Far more covertly subversive than the era’s “message movies,” noir managed to smuggle a disenchanted, even despairing vision of postwar life into mainstream entertainment. Pessimism, cynicism and nihilism, outrage at social injustice, world-weary melancholy and amused, astringent misanthropy all found their way into unpretentious thrillers largely overlooked by critics. Plenty of films in the noir spectrum offered only cheap thrills, or had cop-out endings or moralizing frameworks, but as a rule noir films held up a staggeringly unflattering mirror to their viewers. Unlike the gangster movies of the thirties, they were less likely to focus on professional criminals than on ordinary men and women gone astray. As Michael F, Keaney writes, “Watching film noir was like watching your neighbors and friends indulging in illegal or immoral behavior.”6 Noir implicated its audience in the sickness it diagnosed. It was not calculated to make people feel good about themselves or the country they lived in.
How did filmmakers get away with this at a time when the studios’ only interest was in producing an accessible, lucrative product, and when the Production Code (which was weakening by the mid-fifties but very much in force in the forties) mandated films that clearly distinguished between good and evil, that showed respect for authority and institutions, that never created sympathy for criminals or lowered the moral standards of their viewers? Noir followed the letter of the law but not the spirit. It showed that crime doesn’t pay, and that the wages of sin are death, but along the way made audiences identify with flawed or unsavory characters. The enjoyment of noir films lies in a peculiar blend of empathy and schadenfreude. There is always a sense of “it could happen to you,” but also the security of taking a bus tour through the grittiest, seediest, most dangerous part of town.
James Agee defended crime movies by pointing out that “for many years so much has been forbidden or otherwise made impossible in Hollywood that crime has offered one of the few chances to get any sort of vitality on the screen.”7 Crime has always been (and always will be) used by filmmakers for the excitement and suspense it immediately creates. But film noir offered something more, a vision of the world in which crime is not an aberration or a marginal profession, but a temptation lurking in every heart. The pleasure of noir is the pleasure of knowing the worst, of feeling that one can’t be fooled, that one has moved beyond illusions, naiveté, sentimentality. It’s a sharp, bitter, adult taste, an antidote to the suspicion that you’re being lied to for your own good. It’s not the whole picture, but it’s the part of the picture that’s usually left out of Hollywood movies and other popular art.
In their most conventional form, westerns showed Americans what they wanted to see, romantic myths about their origins. Film noir showed them where they were and where they were going, like it or not. But the dichotomy was not always so simple; some westerns could be as radically skeptical as noir – or even more so. They went beyond addressing postwar problems or expressing anxiety about modernity to trace the roots of certain persistent neuroses in the American character to our cherished myths and archetypes. They led audiences not into the sunset but into the darkness beyond.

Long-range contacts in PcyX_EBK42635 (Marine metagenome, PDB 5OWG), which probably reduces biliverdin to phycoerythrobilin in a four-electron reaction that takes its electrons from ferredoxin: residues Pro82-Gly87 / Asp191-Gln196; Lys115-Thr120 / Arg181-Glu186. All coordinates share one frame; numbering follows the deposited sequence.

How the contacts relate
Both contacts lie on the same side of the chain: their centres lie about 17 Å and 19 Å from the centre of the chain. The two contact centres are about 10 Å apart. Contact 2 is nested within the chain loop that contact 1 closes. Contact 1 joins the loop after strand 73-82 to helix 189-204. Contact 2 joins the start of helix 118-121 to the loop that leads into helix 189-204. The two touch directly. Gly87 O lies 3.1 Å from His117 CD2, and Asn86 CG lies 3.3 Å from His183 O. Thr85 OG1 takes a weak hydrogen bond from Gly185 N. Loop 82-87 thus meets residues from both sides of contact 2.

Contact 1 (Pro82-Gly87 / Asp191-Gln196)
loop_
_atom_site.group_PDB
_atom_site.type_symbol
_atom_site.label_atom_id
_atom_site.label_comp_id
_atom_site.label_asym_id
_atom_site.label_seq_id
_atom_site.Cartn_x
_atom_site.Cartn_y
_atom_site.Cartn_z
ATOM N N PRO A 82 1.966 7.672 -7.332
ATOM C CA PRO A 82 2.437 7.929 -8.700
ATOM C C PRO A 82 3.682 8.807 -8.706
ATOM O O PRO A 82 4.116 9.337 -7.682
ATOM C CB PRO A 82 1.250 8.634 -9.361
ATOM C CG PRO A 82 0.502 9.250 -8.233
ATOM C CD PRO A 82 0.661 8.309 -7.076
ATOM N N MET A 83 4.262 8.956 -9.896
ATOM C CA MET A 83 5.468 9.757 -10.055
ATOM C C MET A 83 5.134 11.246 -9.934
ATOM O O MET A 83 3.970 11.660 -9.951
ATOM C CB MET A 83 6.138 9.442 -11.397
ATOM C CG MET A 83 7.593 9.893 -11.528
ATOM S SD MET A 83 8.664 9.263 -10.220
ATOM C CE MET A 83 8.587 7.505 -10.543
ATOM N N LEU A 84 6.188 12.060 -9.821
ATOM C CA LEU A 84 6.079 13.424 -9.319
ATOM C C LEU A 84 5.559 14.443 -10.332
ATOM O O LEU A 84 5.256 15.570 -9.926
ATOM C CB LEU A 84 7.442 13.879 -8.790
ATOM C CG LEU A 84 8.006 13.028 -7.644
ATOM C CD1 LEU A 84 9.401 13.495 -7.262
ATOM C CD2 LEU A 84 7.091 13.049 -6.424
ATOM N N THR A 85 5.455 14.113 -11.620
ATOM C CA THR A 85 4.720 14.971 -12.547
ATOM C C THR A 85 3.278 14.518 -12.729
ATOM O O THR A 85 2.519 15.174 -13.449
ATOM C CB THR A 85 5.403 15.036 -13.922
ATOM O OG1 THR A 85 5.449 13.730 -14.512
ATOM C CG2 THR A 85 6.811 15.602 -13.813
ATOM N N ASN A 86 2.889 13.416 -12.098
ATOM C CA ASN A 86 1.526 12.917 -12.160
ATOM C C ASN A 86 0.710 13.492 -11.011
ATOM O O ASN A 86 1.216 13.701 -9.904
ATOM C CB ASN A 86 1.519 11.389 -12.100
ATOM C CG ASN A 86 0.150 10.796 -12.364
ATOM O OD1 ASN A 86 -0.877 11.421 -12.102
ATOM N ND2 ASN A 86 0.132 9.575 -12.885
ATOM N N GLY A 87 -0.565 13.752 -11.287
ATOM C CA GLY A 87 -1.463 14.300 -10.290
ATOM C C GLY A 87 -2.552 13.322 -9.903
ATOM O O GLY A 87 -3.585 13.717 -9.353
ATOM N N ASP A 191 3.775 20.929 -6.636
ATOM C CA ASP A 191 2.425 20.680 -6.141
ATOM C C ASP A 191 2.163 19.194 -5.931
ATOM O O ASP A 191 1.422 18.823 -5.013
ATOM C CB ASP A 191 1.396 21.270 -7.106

- Quoted in the New York Times, Jan. 28, 2009, “Intuitive and Precise, a Relentless Updike Mapped America’s Mysteries,” by Michiko Kakutani. [↩]
- In the silent era, William S. Hart and Tom Mix established the two ends of the Western spectrum: Hart’s films were dark, savage, gritty and austere; Mix’s were lively, simple, action-based entertainment. [↩]
- When I first saw Ace in the Hole in 2003, I couldn’t help thinking of the souvenir vendors at Ground Zero selling twin tower snow globes and commemorative t-shirts. It was easy to be offending by such tasteless keepsakes and the people who sold them, and even by the tourists who put Ground Zero on their sightseeing itineraries. But I was never inclined to doubt the sincerity of their wish to “pay their respects,” to have some direct experience of the place that had dominated national discussion for so long. Newspapers, radio and television create a virtual community of people reading, watching and hearing the same stories while having no actual contact with the subject matter or each other. The result, it seems, is an almost mystical belief in the significance of being present to “witness history.” [↩]
- James Harvey, Movie Love in the Fifties, Cambridge, MA: Da Capo Press, 2002, p. 216. [↩]
- From John Ford’s The Man Who Shot Liberty Valance: “This is the West, sir. When the legend becomes the fact, print the legend.” [↩]
- Michael Keaney, The Film Noir Guide: 745 Films of the Classic Era, 1940-1959, Jefferson, NC: McFarland, 2003, introduction. [↩]
- In a review of The Killers, Black Angel and The Dark Corner in The Nation, Sept. 14, 1946. Agee writes, “The idea keeps nagging at me that more and more people who think of themselves as serious-minded, and progressive, thoroughly disapprove of crime melodramas.” [↩]